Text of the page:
21 July Few people stir during the day during Ramadan but one benefit to this is that the children's museum was refreshingly empty, making it easy for me to both chat with the employees/other moms AND keep track of the girls.  For the most part, it was an enjoyable trip.  The girls sang in the taxi on the way there and we arrived in a great mood.  We saw our friend Noora and other employees we've come to know.  They had special exhibits related to the art and science of Ramadan; see FaceBook for a picture of the girls with different important characters from Islamic history that were wandering through the museum.   Things went a bit sour when Yumi shoved Emi to the ground.  Yumi had been doing so well all morning and I assumed she was our her funk of yesterday.  Alas, she did not meekly submit to her punishment of time out in the corner of the museum, although on reflection, it could have been a lot worse.  No flailing or hysterical screaming. Definitely a lot of "no!" and complaining/stiffening/overall bad mood-ness.  That is when I knew we needed to leave, and small wonder: it was nearly 1pm.   I opted not to bring the stroller today--maybe a bad choice because it is a long walk to the main road--but we caught a taxi pretty quickly.  And I managed to grab a little snack for the girls from the nearly empty--but still operating--kiosk in the museum.  I do not think I noticed the degree to which food is unavailable for sale when I experienced Ramadan in Egypt 8 years ago.  That is probably because I nearly always ate lunch with my "host" family and did not think about dinner until after sundown--which comes earlier in Egypt.  By 5:30pm restaurants would be serving food and I rarely ate before 8pm anyway.   I am acutely aware of the lack of actual prepared food for sale now that I have to provide it for three small people.  My parents joke that they "nearly starved" when in Alexandria, Egypt some years ago during Ramadan but it can be a problem.  They told us this evening, for example, at Salsabiil that the police would shut down their establishment if they served food in the dining room; take-out, apparently, is allowed.  I wonder which came first: people electing to fast or shops closing during Ramadan?  I can see a two-way causal relationship.   The ride back from the museum was fine but we had more hysterics getting into the room.  Alas--we had a usual lunch of pb&j pita, veggies and fruit, and off for naps. This afternoon: my dear friend Lindsay is town for work and this evening she came to play with us.  So great to see her!  She joined us on our daily walk to Abu Manal's to drop off laundry, to buy fruit from Amir, to get a can of oats from the shop.  She observed the little ticking time bomb Mayumi who, on our excursion, barely held it together after the disappointment of Emi being the first to find a little fake gold chain necklace on the ground.  She just could NOT accept that Emi had first "dibs" on it.  But we made it back to the hotel without too much of a scene and enjoyed Lindsay's company while I assembled dinner--smoothies and cereal (girls)/hummus (adults).  So happy to have Lindsay here and can't wait to spend time with her over the next few days. Final note: we just cannot seem to keep the girls clothed properly.  I brought for them about four outfits a piece and have since added a few items, but still it just does not seem to be enough even though we take the laundry to Abu Manal every four days or so.  In the first place, I occasionally forget to bring the girls' soiled clothes along as they put their dirty clothes in a different cupboard than ours.  And/or if we drop the clothes off on a Thursday we cannot get them until Saturday afternoon.  Add to that the fact that the girls clothes get so dirty that they simply cannot wear anything twice between washings...or shouldn't.  I will admit that I have had to back through their dirty clothes and pull out things that weren't too soiled... Today was the bottom of the barrel.  Yumi literally had nothing to wear.  She opened her drawer, found it bare, and said (in Arabic) "oh well, I have no clothes today."  She then very matter-of-factly took a shirt and pair of shorts from Emi's drawer and pulled them on.  She may be very vain about her hair but she does not seem to be too concerned about her clothes.  Good thing, at least today: an I "Heart" NY shirt size 2T that showed a silver of her belly and size 18 months boy cargo shorts belonging to my nephew Niels that somehow came along with us to Jordan.  Funny thing about those shorts is that all three girls have worn them at least once!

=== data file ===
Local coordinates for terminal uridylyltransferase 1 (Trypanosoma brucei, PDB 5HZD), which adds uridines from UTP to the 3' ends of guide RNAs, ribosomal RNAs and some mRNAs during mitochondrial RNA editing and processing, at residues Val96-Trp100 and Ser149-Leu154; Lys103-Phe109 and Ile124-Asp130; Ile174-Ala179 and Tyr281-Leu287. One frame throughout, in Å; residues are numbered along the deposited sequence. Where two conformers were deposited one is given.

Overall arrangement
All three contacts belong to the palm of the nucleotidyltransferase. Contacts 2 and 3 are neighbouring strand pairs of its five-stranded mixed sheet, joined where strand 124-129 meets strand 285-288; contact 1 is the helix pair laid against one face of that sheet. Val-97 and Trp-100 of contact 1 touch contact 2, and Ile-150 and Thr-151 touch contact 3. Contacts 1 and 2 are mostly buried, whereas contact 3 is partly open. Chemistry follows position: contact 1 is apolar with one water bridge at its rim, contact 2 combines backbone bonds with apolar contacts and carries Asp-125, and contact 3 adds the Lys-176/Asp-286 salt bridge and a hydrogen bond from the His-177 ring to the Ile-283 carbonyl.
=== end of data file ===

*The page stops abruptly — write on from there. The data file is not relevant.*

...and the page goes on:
Saturday, July 21, 2012